Primary Ovarian Insufficiency

Find out the latest options for women with POI.

Most women are aware that the onset of menopause can bring some unwelcome symptoms including hot flashes, mood swings or depression, night sweats, and sleep disturbances among others. Generally speaking, menopause for most women will occur between the ages of 45 and 55.

However, some women will experience these symptoms much sooner and may have a condition called primary ovarian insufficiency or POI. Women under 40 whose ovaries stop producing estrogen will experience all the symptoms typically experienced by more mature women, including infertility.

Several conditions can cause POI including certain autoimmune diseases, exposure to certain chemotherapy or radiation treatments, and a few types of chromosomal abnormalities, as well as contact with toxins such as chemicals like pesticides, cigarette smoke, and viruses.

Additionally, there is a hereditary component to POI, 10 to 20 percent of women diagnosed will have a mother or sister with the condition. It is estimated that POI affects around 1 percent of women under the age of 40 and 0.1 percent under the age of 30.

Typically, when a woman is born her ovaries contain a finite numbers of eggs. Her ovaries also produce the hormones estrogen and progesterone, which modulate her menstrual and ovulation cycles. As a woman ages, her eggs are depleted and her estrogen and progesterone levels drop, thus ending menstruation and fertility and bringing on the symptoms of menopause.

In rare cases, women can be born with X chromosomal variations, which will affect her ovaries. Turner syndrome and Fragile X are 2 of the most common conditions that are associated with POI, but again these are rare conditions. In addition to chromosomal alterations, women with certain autoimmune diseases have a higher incidence of POI. These include women with Addison’s disease and thyroiditis.

It’s estimated that about 20 percent of POI cases are related to an autoimmune diseases. Thyroiditis or inflammation of the thyroid gland is the most common autoimmune condition associated with primary ovarian insufficiency as the thyroid gland is essential in regulating the body’s metabolism.

Graves disease and Hashimoto’s disease are two of the more common diseases. Addison’s disease is another condition, which involves the adrenal glands, which also affect ovarian function. Women who are treated for cancer with radiation and chemotherapy may find that these treatments, while often life-saving, can affect their ovaries and cause POI.

Today, many girls and young women are often given information about preserving their fertility through oocyte or embryo cryopreservation prior to starting cancer treatments. These options are about preserving fertility, but the symptoms of POI will remain.

In addition to the toxicity of radiation and chemotherapy drugs, it is theorized that exposures to environmental toxins such as pesticides, chemicals, and even viruses may result in damage to the ovaries, bringing about POI. Toxin exposure, chromosomal defects, and autoimmune diseases actually only account for about 10 percent of POI cases. The remaining 90 percent of cases fall generally under the category of unknown or idiopathic.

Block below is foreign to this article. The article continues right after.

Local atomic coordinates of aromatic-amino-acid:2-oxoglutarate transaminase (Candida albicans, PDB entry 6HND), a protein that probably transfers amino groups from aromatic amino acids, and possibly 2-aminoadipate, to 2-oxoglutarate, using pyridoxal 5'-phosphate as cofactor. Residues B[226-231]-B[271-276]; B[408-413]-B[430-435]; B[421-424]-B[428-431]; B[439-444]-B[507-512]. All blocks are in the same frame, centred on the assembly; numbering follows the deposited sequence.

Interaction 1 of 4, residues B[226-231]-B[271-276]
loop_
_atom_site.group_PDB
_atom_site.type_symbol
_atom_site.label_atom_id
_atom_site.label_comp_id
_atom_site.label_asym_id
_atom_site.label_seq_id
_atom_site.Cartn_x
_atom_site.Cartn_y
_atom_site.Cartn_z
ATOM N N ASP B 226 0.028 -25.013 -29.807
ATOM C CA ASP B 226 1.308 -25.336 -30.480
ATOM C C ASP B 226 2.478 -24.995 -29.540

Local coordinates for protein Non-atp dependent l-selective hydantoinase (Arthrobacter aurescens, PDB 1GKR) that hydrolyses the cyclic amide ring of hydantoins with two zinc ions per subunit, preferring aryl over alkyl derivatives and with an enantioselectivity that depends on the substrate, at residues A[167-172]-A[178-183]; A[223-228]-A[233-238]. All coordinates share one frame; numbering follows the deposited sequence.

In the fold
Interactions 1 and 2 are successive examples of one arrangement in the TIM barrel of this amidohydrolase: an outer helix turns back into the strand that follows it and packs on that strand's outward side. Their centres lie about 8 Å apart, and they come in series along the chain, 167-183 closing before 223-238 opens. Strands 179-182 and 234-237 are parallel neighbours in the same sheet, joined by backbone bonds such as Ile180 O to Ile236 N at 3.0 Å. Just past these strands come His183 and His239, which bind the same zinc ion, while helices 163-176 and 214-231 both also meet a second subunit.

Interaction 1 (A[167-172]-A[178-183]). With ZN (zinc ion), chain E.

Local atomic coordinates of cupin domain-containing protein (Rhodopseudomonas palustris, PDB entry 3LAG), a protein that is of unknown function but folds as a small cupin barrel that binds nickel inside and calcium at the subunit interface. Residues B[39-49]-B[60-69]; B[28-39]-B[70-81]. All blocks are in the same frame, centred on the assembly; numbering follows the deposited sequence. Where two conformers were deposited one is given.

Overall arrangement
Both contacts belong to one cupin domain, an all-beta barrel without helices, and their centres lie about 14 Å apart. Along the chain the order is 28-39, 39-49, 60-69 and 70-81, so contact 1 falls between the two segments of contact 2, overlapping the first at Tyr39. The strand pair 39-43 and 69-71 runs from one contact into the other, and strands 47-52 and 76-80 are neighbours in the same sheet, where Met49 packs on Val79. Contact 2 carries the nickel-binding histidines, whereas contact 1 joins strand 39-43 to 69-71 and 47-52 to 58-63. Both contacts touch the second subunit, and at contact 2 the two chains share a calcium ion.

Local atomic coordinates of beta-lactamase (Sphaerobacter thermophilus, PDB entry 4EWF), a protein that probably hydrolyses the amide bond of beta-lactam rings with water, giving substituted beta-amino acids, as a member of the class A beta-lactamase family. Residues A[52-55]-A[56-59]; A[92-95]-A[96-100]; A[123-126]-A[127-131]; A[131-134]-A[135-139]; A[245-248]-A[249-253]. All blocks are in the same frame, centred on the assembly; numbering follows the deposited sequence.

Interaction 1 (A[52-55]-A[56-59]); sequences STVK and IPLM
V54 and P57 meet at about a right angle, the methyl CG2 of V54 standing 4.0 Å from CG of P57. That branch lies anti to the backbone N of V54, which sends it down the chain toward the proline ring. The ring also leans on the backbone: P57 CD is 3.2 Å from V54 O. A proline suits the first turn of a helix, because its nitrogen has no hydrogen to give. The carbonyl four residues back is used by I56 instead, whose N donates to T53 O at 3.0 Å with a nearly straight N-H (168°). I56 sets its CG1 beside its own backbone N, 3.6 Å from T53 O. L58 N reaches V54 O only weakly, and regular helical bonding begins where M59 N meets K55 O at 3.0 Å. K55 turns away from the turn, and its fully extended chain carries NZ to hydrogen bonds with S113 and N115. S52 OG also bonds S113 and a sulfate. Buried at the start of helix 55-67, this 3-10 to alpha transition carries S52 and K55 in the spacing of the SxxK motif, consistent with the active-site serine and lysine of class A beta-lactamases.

Consulting with your healthcare provider is important to narrow down what may be the origin of POI. Symptoms in women under 40 such as irregular or absence of menstrual periods, hot flashes, night sweats, change in normal vaginal discharge, loss of libido, mood swings, trouble sleeping, or reduction in breast size should be shared with your physician or health care provider.

He or she can order several blood tests, which can evaluate your ovarian health, including one called Follicle Stimulating Hormone or FSH. A higher than normal FSH may indicate POI. Additionally, your health care provider may want to test your thyroid levels and order other tests to check your overall health.

If a diagnosis of POI is confirmed, it is important to get treatment to help mitigate the complications of this condition. Hormone replacement therapy or HRT of both estrogen and progesterone will help to alleviate the symptoms mentioned above, but most importantly will help to reduce some of the long-term complications, including osteoporosis, heart disease, depression, and early onset dementia.

Unfortunately, HRT will not resolve the complication of infertility. In rare cases, women with POI can achieve pregnancy. If pregnancy is desired, consultation with an infertility specialist is recommended to discuss options such as in vitro fertilization with donor eggs.

For many younger women, particularly those who have not yet had children, the diagnosis of primary ovarian insufficiency can be emotionally difficult. It’s important to discuss these feelings with professionals who can help navigate the complexities of infertility.

Primary ovarian insufficiency can be a troubling diagnosis, particularly for younger women, but treatment can help to lessen both the immediate symptoms and the long-term health complications.

Timothy J. Hardy, M.D.

Dr. Timothy Hardy, M.D. has been practicing medicine in the community for many years. He received his medical degree from Eastern Virginia Medical School and founded his own practice, Atlantic OB-GYN, in 1990, where he has been providing women with exceptional care ever since. Website: www.atlanticobgyn.com
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